It’s not an overly new problem-just not enough hours in the day to do all that I want to do, so there are little trade offs here and there-new blog posts aren’t written, shopping isn’t done, books aren’t read and connections are put off or missed.

Nothing new about that certainly, but I have to admit I was hoping to be better about all of this over the summer, yet with starting a new job it only gets tougher, and that’s a good thing for sure.

For readers of this blog, I have a backlog of updates to get to-visiting day at camp, picking colors to pain rooms, trying to get out and be social, answering the well-intentioned question, “How is everyone doing?”

But for now, here’s 100+ words explaining why getting to any of those subjects is a challenge.

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Timing, Its Everything and Nothing

Anyone who knows me reasonably well knows I have a tendency to be on an eternal job search; even when I am reasonably happy at a job-I like to know what’s out there.  Hey, you never know, right?

Such is the case right now, where I am active in the job market and really trying to explore opportunities inside and outside my comfort zone.  One thing I do intentionally is to try to keep my job search and details of it away from my kids.  It’s a tough concept to explain to someone who’s idea of the work force is getting a job at McDonald’s or possibly Stop and Shop.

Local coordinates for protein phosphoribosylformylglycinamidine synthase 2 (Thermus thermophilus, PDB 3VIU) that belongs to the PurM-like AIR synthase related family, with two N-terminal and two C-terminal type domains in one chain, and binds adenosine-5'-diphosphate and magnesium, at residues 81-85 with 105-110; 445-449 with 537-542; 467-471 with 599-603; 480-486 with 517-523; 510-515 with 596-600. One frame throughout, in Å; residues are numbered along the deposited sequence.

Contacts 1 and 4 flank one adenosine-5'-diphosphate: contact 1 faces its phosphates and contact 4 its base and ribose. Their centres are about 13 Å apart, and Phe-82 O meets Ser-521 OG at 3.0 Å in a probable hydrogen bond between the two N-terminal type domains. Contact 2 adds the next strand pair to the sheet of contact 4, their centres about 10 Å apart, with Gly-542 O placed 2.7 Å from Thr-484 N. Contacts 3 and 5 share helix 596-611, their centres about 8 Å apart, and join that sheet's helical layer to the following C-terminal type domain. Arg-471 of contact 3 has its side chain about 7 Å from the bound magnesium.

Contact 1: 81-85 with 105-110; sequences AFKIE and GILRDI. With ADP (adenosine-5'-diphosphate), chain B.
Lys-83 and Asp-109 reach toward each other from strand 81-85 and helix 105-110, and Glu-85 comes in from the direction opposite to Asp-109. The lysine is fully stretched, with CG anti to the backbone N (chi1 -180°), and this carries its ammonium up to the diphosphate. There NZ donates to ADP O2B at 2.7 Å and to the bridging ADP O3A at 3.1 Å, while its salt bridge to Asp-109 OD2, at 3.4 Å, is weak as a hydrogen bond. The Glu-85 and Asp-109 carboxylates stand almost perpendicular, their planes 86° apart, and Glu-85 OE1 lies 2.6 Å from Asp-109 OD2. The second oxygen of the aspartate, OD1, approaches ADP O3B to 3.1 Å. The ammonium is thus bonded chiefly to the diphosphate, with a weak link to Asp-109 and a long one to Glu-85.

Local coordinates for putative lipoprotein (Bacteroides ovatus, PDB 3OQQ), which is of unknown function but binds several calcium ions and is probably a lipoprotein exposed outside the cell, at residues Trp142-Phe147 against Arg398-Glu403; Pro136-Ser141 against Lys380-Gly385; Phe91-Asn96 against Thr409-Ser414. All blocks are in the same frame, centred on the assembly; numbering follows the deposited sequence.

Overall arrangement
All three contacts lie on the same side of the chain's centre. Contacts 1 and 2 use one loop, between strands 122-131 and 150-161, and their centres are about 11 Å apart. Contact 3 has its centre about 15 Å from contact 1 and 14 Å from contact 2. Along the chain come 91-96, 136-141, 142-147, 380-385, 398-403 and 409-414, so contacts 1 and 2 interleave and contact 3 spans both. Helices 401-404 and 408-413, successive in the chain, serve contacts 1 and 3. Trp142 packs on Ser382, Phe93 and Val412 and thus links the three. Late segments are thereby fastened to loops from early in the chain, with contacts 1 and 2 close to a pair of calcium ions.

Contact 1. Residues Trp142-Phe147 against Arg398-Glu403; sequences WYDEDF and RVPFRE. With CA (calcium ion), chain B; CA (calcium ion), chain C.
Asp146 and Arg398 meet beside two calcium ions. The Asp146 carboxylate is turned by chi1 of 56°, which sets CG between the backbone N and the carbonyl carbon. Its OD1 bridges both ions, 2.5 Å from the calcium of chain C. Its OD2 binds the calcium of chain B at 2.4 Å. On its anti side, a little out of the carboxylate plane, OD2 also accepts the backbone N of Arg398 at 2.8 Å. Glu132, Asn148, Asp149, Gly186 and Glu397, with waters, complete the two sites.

I should be clear (my mom trolls this blog from time to time) I am doing more than alright at this point-with more contract work than I can handle, and more coming on.  That said there are so many exciting things going on in the digital world I am trying to find a place where I can jump back out to the front of the revolution.

So, I network, talk with people and go on interviews.

Last night as the girls and I were finishing dinner, I got a call from one of the companies I have targeted as being someplace I can go and make a difference.  (I am going to be intentionally vague now).

In this case, it’s a job opening that a friend told me about and after reading the job description I am probably 85% qualified for, but since I am all about the conversation (since nothing will happen without a conversation first) I flipped a resume to them.  They are not in the tri-state area and since I admitted in the note I sent I was not the total package they were looking for, I kind of did not think much about it again.

That is until I got a call last night from the recruiter for the position-she wants to talk with me.  That’s great.  But now I am involved in a discussion with my kids about my talking to someone about a job that is not local-so they would have to move.  No matter how much I tell them, or try to help them to understand, a conversation now is not even close to beginning to pack up to move-in their mind’s we’re moving.

Now the flip side, I have long been an advocate of moving.  It’s the best way I know to make sure you don’t over-accumulate in your life.  Pack it up and move it.  It leads to an immediate thinning of the junk to stuff quotient.

That said, we are not getting ready to move.  I am getting ready to have another discussion, and see where it goes.